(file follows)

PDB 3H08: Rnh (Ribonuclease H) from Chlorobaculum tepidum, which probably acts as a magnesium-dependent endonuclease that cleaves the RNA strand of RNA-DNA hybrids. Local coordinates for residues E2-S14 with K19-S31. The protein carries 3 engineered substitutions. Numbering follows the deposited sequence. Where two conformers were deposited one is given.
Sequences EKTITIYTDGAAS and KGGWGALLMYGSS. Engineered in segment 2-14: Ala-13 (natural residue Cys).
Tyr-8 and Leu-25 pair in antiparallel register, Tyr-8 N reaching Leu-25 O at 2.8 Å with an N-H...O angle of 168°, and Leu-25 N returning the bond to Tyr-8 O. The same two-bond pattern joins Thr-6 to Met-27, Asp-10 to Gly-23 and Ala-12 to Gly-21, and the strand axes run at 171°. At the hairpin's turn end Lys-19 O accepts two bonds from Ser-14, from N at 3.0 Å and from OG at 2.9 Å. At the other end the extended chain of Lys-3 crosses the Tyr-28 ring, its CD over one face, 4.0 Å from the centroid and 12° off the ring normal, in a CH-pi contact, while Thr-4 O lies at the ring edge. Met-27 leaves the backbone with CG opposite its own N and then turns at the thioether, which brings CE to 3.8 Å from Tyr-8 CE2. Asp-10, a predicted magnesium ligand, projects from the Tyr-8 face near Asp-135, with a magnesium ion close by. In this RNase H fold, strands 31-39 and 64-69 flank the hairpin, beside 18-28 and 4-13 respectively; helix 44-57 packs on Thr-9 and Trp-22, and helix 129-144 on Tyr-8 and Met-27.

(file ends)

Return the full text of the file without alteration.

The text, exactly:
PDB 3H08: Rnh (Ribonuclease H) from Chlorobaculum tepidum, which probably acts as a magnesium-dependent endonuclease that cleaves the RNA strand of RNA-DNA hybrids. Local coordinates for residues E2-S14 with K19-S31. The protein carries 3 engineered substitutions. Numbering follows the deposited sequence. Where two conformers were deposited one is given.
Sequences EKTITIYTDGAAS and KGGWGALLMYGSS. Engineered in segment 2-14: Ala-13 (natural residue Cys).
Tyr-8 and Leu-25 pair in antiparallel register, Tyr-8 N reaching Leu-25 O at 2.8 Å with an N-H...O angle of 168°, and Leu-25 N returning the bond to Tyr-8 O. The same two-bond pattern joins Thr-6 to Met-27, Asp-10 to Gly-23 and Ala-12 to Gly-21, and the strand axes run at 171°. At the hairpin's turn end Lys-19 O accepts two bonds from Ser-14, from N at 3.0 Å and from OG at 2.9 Å. At the other end the extended chain of Lys-3 crosses the Tyr-28 ring, its CD over one face, 4.0 Å from the centroid and 12° off the ring normal, in a CH-pi contact, while Thr-4 O lies at the ring edge. Met-27 leaves the backbone with CG opposite its own N and then turns at the thioether, which brings CE to 3.8 Å from Tyr-8 CE2. Asp-10, a predicted magnesium ligand, projects from the Tyr-8 face near Asp-135, with a magnesium ion close by. In this RNase H fold, strands 31-39 and 64-69 flank the hairpin, beside 18-28 and 4-13 respectively; helix 44-57 packs on Thr-9 and Trp-22, and helix 129-144 on Tyr-8 and Met-27.